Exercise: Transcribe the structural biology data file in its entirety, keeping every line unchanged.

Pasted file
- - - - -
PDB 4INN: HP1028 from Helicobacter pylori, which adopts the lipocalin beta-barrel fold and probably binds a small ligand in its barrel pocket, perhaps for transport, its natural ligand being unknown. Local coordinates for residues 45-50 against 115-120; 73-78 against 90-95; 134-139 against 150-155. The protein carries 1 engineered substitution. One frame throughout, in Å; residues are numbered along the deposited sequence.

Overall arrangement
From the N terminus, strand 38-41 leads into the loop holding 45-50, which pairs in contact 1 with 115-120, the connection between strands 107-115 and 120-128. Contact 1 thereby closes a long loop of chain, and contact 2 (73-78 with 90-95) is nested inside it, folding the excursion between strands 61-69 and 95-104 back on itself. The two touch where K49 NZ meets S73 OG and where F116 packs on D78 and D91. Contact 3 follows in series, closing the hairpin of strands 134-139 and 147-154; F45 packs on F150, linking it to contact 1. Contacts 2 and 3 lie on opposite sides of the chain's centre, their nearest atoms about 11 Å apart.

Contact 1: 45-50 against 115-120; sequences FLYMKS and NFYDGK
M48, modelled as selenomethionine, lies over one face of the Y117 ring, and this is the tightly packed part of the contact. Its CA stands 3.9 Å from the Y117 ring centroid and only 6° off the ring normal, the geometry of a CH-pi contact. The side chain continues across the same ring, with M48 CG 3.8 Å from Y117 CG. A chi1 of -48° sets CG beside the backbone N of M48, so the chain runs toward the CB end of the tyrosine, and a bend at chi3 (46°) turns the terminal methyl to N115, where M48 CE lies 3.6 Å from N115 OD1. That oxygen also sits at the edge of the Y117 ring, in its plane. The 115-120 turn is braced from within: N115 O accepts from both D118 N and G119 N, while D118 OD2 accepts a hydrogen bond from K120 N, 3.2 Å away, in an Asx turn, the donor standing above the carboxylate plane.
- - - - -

PDB 4INN: HP1028 from Helicobacter pylori, which adopts the lipocalin beta-barrel fold and probably binds a small ligand in its barrel pocket, perhaps for transport, its natural ligand being unknown. Local coordinates for residues 45-50 against 115-120; 73-78 against 90-95; 134-139 against 150-155. The protein carries 1 engineered substitution. One frame throughout, in Å; residues are numbered along the deposited sequence.

Overall arrangement
From the N terminus, strand 38-41 leads into the loop holding 45-50, which pairs in contact 1 with 115-120, the connection between strands 107-115 and 120-128. Contact 1 thereby closes a long loop of chain, and contact 2 (73-78 with 90-95) is nested inside it, folding the excursion between strands 61-69 and 95-104 back on itself. The two touch where K49 NZ meets S73 OG and where F116 packs on D78 and D91. Contact 3 follows in series, closing the hairpin of strands 134-139 and 147-154; F45 packs on F150, linking it to contact 1. Contacts 2 and 3 lie on opposite sides of the chain's centre, their nearest atoms about 11 Å apart.

Contact 1: 45-50 against 115-120; sequences FLYMKS and NFYDGK
M48, modelled as selenomethionine, lies over one face of the Y117 ring, and this is the tightly packed part of the contact. Its CA stands 3.9 Å from the Y117 ring centroid and only 6° off the ring normal, the geometry of a CH-pi contact. The side chain continues across the same ring, with M48 CG 3.8 Å from Y117 CG. A chi1 of -48° sets CG beside the backbone N of M48, so the chain runs toward the CB end of the tyrosine, and a bend at chi3 (46°) turns the terminal methyl to N115, where M48 CE lies 3.6 Å from N115 OD1. That oxygen also sits at the edge of the Y117 ring, in its plane. The 115-120 turn is braced from within: N115 O accepts from both D118 N and G119 N, while D118 OD2 accepts a hydrogen bond from K120 N, 3.2 Å away, in an Asx turn, the donor standing above the carboxylate plane.